In July, 1.5billion people around the globe will cheer on some of the world's top sporting stars as they compete at the Commonwealth Games.
And in November, 700million music fans globally will settle down in front of their TVs to watch the MTV Music Awards, being staged in the new SSE Hydro Arena.
The prospect of the city hosting two massive events with vast numbers of people looking on would terrify some people, but Glasgow council leader Gordon Matheson can't wait.
He said: "This is the year we have all been waiting for - 2014 is the year of Glasgow. The transformation that has been taking place in the city for the past 20 years or so has been leading to this point.
"It is only because of the renaissance in Glasgow in recent years that we were able to bid to host an event like the Commonwealth Games.
"We are now on the eve of the biggest year for the city in my lifetime."
Mr Matheson bursts with pride when he talks about the city of his birth.
And while he is acutely aware of the problems facing Glasgow in the year ahead, he is determined to make the most of a once-in-a-lifetime opportunity.
He said: "The challenges in the city remain, and I am not pretending we don't live in difficult times - because we do.
"There remains disproportionate cuts to the council budget which are hard to manage but we will not allow that to bring the city down.
"There is a buzz about this city in the midst of the longest and deepest economic downturn any of us have experienced. That is what gives us confidence in the future."
For Mr Matheson and his colleagues in the City Chambers, the arrival of the Commonwealth Games will be the culmination of more than 10 years of work.
It was Manchester winning the right to stage the Games in 2002 which persuaded them Glasgow should get in the race.
Mr Matheson says he is determined the global attention the city will receive from the Games and the MTV awards will benefit as many people in the city as possible.
He said: "Glasgow will be viewed by a third of the world's population. It is difficult to overstate just how important an opportunity this is for Glasgow.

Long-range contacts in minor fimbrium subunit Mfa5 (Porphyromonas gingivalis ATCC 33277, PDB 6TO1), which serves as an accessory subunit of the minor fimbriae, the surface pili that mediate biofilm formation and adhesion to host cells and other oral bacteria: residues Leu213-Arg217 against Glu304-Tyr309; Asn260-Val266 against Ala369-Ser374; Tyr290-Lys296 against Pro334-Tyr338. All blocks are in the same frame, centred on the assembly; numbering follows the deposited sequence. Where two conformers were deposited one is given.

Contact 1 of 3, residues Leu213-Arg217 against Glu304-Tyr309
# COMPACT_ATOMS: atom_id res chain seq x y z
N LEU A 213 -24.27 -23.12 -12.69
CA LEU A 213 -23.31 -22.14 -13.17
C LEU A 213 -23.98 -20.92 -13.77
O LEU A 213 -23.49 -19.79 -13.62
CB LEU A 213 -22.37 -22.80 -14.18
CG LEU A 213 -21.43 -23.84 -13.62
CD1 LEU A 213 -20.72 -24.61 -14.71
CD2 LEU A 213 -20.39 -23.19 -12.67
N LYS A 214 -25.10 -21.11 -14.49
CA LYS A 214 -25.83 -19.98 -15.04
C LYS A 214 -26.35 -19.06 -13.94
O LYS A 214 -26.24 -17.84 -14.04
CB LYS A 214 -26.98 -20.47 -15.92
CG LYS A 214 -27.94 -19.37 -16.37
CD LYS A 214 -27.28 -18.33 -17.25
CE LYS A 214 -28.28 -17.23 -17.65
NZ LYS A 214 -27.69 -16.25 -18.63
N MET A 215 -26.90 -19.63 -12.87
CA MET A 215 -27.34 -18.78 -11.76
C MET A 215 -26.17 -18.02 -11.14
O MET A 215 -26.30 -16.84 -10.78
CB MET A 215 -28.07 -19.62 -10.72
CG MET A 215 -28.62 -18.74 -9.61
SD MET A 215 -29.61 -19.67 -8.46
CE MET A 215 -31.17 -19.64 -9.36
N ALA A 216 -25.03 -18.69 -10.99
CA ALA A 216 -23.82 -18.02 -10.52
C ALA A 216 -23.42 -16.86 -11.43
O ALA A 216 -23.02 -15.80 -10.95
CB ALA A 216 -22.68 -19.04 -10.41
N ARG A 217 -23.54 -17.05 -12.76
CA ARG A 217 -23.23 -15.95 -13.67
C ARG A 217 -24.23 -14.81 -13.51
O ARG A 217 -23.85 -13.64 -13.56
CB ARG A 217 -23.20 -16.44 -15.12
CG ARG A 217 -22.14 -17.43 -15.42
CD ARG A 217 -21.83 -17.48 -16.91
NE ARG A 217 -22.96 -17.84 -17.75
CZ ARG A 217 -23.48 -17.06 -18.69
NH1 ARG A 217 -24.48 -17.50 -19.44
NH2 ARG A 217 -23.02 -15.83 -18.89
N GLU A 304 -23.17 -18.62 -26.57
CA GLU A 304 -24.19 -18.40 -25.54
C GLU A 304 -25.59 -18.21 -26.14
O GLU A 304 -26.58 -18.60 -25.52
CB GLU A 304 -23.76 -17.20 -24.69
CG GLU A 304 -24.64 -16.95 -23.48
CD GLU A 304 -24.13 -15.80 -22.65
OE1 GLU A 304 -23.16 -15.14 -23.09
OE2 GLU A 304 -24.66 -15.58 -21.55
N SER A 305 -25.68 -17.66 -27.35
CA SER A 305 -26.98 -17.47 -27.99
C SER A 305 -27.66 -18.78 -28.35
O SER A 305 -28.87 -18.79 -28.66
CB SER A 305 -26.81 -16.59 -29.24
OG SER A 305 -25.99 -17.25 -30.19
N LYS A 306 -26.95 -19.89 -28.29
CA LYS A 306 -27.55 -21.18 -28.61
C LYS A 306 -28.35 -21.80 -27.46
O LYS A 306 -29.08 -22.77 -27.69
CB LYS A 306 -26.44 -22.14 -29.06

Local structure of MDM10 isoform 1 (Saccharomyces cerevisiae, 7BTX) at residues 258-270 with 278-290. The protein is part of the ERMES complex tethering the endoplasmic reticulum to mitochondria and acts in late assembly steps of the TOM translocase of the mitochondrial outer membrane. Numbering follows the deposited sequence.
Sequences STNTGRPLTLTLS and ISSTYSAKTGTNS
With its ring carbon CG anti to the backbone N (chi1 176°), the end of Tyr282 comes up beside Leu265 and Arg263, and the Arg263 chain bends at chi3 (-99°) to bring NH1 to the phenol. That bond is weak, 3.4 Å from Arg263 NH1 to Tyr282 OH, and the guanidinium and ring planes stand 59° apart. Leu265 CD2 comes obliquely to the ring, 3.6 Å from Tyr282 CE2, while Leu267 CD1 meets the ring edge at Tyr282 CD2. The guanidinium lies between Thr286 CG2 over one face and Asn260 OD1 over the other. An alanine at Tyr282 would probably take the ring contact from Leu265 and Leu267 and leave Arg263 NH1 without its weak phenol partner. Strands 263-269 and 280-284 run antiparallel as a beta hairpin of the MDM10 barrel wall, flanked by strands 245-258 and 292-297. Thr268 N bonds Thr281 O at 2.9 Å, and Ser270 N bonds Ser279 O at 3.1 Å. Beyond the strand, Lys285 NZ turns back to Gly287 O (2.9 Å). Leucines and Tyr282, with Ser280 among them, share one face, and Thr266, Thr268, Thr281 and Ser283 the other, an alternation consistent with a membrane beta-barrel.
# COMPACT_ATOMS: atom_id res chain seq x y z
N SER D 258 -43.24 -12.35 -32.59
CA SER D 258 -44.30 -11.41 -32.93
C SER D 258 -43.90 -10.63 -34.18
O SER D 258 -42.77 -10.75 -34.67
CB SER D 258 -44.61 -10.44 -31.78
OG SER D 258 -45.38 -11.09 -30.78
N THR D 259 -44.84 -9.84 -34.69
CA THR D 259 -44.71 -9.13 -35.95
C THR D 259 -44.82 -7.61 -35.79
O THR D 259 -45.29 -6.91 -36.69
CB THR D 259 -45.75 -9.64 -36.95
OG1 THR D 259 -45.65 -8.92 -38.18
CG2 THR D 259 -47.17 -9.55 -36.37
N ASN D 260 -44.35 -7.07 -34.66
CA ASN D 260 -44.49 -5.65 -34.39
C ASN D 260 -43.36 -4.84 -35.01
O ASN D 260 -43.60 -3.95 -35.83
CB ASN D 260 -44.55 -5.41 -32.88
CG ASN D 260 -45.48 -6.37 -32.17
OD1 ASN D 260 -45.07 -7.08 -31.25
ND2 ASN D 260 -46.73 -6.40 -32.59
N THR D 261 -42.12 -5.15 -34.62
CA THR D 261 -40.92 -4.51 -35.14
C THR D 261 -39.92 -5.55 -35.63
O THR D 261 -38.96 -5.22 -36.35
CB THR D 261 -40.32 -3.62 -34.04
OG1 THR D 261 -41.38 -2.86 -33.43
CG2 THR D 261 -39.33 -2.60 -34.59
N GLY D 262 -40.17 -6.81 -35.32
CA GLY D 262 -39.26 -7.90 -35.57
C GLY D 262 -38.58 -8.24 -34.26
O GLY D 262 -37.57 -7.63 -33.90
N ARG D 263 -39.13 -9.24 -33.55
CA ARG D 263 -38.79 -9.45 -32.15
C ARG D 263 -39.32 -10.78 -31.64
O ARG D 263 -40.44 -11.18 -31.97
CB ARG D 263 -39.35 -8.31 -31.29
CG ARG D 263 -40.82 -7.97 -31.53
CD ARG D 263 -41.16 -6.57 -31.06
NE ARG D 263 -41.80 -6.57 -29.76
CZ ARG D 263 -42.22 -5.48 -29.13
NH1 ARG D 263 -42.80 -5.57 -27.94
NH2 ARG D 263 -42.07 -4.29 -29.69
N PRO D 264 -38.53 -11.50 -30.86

"I am determined all the aspirations we as Glaswegians have for 2014 will be realised and more.
"This year will highlight the city and we will show ourselves to the rest of the world in a magnificent light.
"This is a chance in a lifetime and it has brought forward by 20 years the regeneration of Glasgow.
"We are looking at a 60% increase in tourism over the period in the run-up to the Games as a direct result of the exposure.
"The place is going to be absolutely jumping. There will be a cultural festival as well as a sporting festival and we will prove once again how friendly and welcoming we are.
"There is nothing quite like success to breed success, and when a city proves itself to be a winner, investors want to come and that is happening in record numbers.
"There are presently £6billion of investment in the city in developments which are completed, underway or in the pipeline.
"This is an extraordinary achievement at any time, never mind during the current economic climate.
"There is an awful lot going on which positions us on the world stage in 2014, and allows us to use the opportunities which will arise from that to take the city to a new level of development in the years ahead."
Mr Matheson admits he is excited about the transformation of previously rundown areas of the city and the benefits that will have for decades to come.
And he has no fears residents will suffer a sense of anti-climax once the Games bandwagon rolls out of town.
The council boss said: "There has been an enormous investment in events in 2015 and 2016.
"We will be hosting the World Gymnastics in 2015 and the Turner Prize and there will be the opening of the new Southern General Hospital which is costing £842m and will be one of the biggest hospitals in Europe.
"We have events and conferences booked 15 years ahead and recently it was announced Beyonce is performing in the city next year.
"We have every reason to be confident in Glasgow's future."